Home 4X4 Why didn’t I measure the return force?
Why didn’t I measure the return force?

Why didn’t I measure the return force?


Many people have watched my video on Pulley Efficiency where I figure out just how much energy is lost on snatch blocks and snatch rings:

And there’s one question which keeps coming up, so I’m answering it here in a blog post. And that is:

Why didn’t you just attach the second loadcell to the car’s recovery point?

To explain, the loadcell could have gone in one of two places:

It would have been easier to place the cell in as per B, but I chose A. The reason is that the tension in the two lines is not equal – there is more tension in the winch line than in the return line. The reason for that is the friction of the pulley.

Imagine that the pulley was very, very hard to turn, say pulling the rope over a log…the entire vehicle would be hanging off the winch line, and there would be no stress on the return line. So there’s absolutely no point measuring the force there.

What we’re interested in is the ratio between the force required to move the vehicle – measured by the loadcell at the anchor – and the force generated by the winch, measured by the loadcell on the winch line.

Measuring at the return line as a ratio compared to the anchor force would entirely throw your results out; the less efficient the pulley, the less the tension in the return line, and the more efficient the pulley would appear to be!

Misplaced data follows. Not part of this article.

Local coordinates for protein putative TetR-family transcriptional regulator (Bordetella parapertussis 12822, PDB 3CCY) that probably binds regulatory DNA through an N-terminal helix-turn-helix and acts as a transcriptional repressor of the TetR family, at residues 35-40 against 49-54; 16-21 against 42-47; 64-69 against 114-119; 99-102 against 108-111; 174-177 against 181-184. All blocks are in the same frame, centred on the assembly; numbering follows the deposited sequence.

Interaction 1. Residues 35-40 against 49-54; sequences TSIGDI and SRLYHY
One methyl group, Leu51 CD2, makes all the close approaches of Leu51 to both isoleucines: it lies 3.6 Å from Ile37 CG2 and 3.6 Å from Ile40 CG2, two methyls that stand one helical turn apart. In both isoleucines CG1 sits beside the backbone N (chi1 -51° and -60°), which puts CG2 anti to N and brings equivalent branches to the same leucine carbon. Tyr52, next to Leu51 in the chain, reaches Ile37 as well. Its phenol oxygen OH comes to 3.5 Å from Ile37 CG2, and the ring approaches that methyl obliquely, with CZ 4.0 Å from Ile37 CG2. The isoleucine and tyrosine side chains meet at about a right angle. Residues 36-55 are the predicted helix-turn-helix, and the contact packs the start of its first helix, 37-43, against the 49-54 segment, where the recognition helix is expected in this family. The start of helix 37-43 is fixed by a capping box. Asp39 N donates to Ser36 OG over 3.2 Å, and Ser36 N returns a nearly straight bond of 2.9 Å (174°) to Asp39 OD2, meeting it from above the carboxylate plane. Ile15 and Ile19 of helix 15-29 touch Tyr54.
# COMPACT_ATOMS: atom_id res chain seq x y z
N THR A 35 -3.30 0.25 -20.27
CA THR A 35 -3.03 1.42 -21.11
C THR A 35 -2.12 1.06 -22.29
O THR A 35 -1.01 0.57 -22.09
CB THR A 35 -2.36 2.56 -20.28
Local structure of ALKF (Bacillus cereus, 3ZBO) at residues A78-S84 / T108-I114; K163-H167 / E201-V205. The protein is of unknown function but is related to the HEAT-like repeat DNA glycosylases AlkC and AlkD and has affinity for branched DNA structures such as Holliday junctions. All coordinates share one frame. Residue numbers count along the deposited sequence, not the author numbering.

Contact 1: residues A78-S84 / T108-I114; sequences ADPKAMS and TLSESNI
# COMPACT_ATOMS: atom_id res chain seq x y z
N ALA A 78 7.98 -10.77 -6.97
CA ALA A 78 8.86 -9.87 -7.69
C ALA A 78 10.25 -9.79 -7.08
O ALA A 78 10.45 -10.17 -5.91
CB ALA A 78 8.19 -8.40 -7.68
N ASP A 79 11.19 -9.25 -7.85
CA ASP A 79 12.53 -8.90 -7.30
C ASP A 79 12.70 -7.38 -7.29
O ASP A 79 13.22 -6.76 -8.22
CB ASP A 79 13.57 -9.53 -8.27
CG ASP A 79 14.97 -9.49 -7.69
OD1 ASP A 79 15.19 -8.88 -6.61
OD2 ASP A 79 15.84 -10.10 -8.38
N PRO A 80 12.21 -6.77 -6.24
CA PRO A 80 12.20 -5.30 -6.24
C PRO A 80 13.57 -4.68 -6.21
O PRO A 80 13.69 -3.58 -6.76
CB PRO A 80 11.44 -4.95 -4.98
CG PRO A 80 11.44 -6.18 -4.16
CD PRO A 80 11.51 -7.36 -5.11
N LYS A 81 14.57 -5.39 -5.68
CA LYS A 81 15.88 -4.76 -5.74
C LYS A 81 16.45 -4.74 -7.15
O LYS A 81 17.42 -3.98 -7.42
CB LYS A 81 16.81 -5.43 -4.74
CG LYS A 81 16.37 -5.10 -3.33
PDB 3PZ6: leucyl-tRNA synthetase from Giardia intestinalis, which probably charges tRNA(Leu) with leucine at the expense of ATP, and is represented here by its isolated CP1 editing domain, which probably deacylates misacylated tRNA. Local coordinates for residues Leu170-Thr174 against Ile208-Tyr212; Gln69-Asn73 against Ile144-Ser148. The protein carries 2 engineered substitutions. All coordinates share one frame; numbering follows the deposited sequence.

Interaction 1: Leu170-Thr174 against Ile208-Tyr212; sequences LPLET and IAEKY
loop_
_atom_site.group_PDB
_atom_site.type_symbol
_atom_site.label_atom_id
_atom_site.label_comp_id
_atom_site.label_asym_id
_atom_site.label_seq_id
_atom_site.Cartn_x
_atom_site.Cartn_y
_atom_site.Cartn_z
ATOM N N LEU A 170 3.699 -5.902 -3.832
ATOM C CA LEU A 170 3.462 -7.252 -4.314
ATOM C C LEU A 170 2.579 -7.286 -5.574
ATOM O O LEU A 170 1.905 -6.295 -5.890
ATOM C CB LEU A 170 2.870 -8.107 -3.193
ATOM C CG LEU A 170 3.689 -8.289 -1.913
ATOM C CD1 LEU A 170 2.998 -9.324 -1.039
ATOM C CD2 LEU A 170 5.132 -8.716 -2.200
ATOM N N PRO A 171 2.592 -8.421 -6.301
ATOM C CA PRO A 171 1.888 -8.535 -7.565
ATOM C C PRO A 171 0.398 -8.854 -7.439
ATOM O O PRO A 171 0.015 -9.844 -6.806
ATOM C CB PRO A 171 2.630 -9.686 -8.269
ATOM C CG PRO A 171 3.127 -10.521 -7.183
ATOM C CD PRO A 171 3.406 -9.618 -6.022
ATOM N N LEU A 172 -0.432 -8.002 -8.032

And as I said in the video, you really need two cells to do this as it’s impossible to replicate the same pull again and again to the tolerances required to pick up the efficiency differences. Using two cells means the total force required to move the vehicle doesn’t need to be precisely the same from test to test, as you’ve always measuring it in two places.

Placing the cell in A is a trickier rig, as then you need a variable line from the cell, around the pulley, and back to the car. That’s where I used a winch extension rope and X-Lock to shorten it. With B, that complexity goes away as you can just run a tree trunk protector from car to cell, and take in as much rope on the winch as you need. But, your test would then be invalid, at least as far as efficiency measuring is concerned.

Stay tuned for more testing!

Robert Pepper Automotive journalist specialising in 4X4s, sportscars, camping and future tech.


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